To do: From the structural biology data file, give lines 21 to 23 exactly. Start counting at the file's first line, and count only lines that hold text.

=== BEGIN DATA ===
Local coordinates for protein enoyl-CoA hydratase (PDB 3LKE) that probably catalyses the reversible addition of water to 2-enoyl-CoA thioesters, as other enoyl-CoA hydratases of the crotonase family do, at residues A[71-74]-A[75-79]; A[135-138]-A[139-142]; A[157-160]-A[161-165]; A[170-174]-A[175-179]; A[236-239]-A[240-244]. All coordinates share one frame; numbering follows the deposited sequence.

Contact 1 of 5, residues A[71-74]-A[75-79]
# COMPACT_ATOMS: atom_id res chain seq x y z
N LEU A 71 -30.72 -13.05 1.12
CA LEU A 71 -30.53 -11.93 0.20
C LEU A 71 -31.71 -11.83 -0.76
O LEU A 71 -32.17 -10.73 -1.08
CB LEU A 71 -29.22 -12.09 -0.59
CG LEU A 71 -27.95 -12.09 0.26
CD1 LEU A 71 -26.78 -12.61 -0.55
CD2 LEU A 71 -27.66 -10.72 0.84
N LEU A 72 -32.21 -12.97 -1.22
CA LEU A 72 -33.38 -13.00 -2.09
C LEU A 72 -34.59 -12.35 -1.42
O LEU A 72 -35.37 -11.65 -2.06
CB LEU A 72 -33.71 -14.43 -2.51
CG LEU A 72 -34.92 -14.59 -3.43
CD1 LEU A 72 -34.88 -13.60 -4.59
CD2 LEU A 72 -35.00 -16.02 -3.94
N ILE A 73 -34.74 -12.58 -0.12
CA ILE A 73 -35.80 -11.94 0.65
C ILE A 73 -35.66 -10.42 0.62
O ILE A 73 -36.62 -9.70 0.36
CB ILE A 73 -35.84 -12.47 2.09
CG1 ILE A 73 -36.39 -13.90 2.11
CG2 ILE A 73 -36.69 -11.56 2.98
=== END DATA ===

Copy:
CA ILE A 73 -35.80 -11.94 0.65
C ILE A 73 -35.66 -10.42 0.62
O ILE A 73 -36.62 -9.70 0.36